Letters to the editor – December 8

Bill different to vote

It did not take long for the Yes campaign in the same-sex vote to show their true colours. Prior to the vote, Mr.Shorten and others claimed that the vote had nothing to do with transgender marriage. Columnists ridiculed anyone who said otherwise. Attorney-General George Brandis said it would allow two men to marry or two women to marry. But Mr Turnbull, a supporter of the Yes vote,has now admitted that the Bill which has now passed allowed marriage between “two persons”, which includes transgender persons who may marry each other or anyone else. This is not what we were asked to vote on, which was “same sex marriage”. It clearly was about transgender marriage, despite the denials. As a result, transgender theory such as is already being taught in some schools under the guise of anti-bullying in the so-called Safe-schools program, will be extended to all government schools as promised by Daniel Andrews; parents cannot opt out. Under  the program,13-year-olds are taught homosexual practices as part of the course. In the UK a Jewish school was threatened with loss of funding if it did not teach transgender theory. You would have to be incredibly naïve to think that what has happened where same-sex marriage is legal will not be replicated here.

Jim Hanrahan, Warrnambool

Bridge inaction criticism

Re Warrnambool City Council’s decision to hand back $600,000 federal funding and leave the old Allansford bridge closed to heavy vehicles (The Standard, December 6). Warrnambool City Council wins first prize for being dumb. I drive a truck and dog (trailer) with a total weight of 45 tonne, I could do 10 trips per day from the quarry at Lake Gillear, did any of you go for a ride in a truck that has to enter the Princes Highway exiting Allansford onto the highway and head west towards Warrnambool? From a standing start I would be doing 20 km/h as I reach the bridge on the highway, vehicles have passed me over double lines over the bridge on the highway, I have had B-doubles lock their bakes up so as not to run over me. I get constantly abused by those who don’t observe the 80km/h restrictions in place, they come around the bend from the east and there I am doing 20km/h, at least when we could use the old bridge we were in the left lane on the dual highway and had no problem merging, so when someone is killed or maimed I will be expecting the Warrnambool City Council to be paying compensation.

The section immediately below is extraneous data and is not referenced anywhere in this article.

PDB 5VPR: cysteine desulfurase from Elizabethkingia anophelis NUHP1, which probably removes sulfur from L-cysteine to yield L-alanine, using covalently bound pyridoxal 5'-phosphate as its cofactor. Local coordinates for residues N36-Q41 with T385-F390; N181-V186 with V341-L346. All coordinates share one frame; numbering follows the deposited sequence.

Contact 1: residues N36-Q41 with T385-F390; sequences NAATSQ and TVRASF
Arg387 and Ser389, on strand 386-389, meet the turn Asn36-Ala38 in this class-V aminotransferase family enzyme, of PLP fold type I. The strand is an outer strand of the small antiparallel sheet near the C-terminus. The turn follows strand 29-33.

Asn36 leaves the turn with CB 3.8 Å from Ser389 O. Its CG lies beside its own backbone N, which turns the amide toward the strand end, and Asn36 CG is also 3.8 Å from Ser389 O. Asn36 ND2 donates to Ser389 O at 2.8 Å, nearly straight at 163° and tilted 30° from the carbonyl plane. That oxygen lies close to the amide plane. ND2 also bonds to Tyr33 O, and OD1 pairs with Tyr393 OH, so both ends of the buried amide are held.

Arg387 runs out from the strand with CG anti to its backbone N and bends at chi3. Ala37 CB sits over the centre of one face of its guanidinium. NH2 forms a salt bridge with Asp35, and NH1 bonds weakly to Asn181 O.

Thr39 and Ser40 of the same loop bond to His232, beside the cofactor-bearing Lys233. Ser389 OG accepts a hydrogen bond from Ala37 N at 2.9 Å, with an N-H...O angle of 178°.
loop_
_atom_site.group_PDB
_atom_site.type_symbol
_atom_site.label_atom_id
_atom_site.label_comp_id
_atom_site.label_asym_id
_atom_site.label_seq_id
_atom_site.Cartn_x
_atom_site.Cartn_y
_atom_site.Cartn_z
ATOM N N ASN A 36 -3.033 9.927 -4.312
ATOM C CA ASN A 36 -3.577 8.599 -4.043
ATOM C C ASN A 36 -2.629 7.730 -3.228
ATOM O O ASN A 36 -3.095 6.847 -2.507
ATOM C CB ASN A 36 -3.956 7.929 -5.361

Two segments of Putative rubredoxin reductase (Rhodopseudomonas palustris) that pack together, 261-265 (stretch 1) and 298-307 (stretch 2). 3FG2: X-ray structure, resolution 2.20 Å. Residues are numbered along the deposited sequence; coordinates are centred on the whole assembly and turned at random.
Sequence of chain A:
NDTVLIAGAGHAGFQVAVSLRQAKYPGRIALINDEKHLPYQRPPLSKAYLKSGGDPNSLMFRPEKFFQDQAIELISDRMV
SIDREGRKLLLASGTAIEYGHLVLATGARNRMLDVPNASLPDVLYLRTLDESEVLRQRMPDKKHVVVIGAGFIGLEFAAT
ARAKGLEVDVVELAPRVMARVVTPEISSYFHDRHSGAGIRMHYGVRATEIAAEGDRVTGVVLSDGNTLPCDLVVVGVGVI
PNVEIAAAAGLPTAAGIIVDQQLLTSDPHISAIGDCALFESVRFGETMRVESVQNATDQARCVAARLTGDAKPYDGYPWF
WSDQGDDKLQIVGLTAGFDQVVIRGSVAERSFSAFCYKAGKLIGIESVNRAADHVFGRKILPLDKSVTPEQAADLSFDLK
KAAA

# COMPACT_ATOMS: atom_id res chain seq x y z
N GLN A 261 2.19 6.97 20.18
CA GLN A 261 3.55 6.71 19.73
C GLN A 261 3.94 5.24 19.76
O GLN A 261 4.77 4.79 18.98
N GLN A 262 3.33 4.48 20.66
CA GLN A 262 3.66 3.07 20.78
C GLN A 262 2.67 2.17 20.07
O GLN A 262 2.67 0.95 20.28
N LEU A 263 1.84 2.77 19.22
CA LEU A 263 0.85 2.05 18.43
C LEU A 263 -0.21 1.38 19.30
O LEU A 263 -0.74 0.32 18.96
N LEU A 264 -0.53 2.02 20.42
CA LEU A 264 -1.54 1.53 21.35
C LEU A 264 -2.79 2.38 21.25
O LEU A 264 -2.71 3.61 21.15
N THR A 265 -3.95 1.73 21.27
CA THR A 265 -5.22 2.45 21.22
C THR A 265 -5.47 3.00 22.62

Dallas Bridgman, Warrnambool

True Christmas meaning

With all of life’s distractions, we sometimes forget the true meaning of Christmas. When we are caught up buying presents and over indulging in food, Christmas can be a time when we often forget what really matters. But bad experiences and misfortunes can culminate at Christmas time, which means for vulnerable and marginalised Australians, Christmas can be the hardest time of the year. For the Salvos it’s our busiest period, with more than 300,000 families and individuals seeking assistance. We give out more than 500,000 gifts and toys, and serve over 10,000 meals to those who don’t have the means to celebrate Christmas. We can only meet this need because year after year Australians come together and stand by those doing it tough. This, I believe, is the true meaning of Christmas. So this holiday season let’s remember those going it alone. By donating $29 to The Salvation Army's Christmas Appeal, you can help put a present under the tree and food on the table, bringing hope where it’s needed most.

Neil Venables, National Secretary for Communications, The Salvation Army

Maritime not horses

At the third point of his ‘Harbour Plan Questions’ (The Standard letters, online, 24 November) Keith Prest has identified one of the most important features of the harbour area: that it is primarily a maritime precinct and not a horse training facility. Further to this, we should remember that this is a *public* [italics] area. The presence of horses on Lady Bay beach is a continuing embarrassment to Warrnambool and its council, and this is one of the key issues that should be resolved in order for best use to be made of the space. At present, we have one unsuitable activity (not including the operation of the Sea Fitness business, which is low impact and conceivably a workable use of the area) dominating a space where so many other things could be happening. There are many possibilities. Where is the small business hiring stand up paddle boards? Where are the young families walking early, the artists painting, the sailing dinghys being launched? These and many others are all excluded because of this activity. In my view it was wrong the day the first horse ran on Lady Bay beach, and it will stay wrong until the last horse leaves- even if that takes twenty years. I think it is appropriate for the council to remember the maritime nature of the area, to presume no horse presence at all in any future plan, and to conduct full and proper consultation with the community on how the area should be used.

Christian Schultink, Warrnambool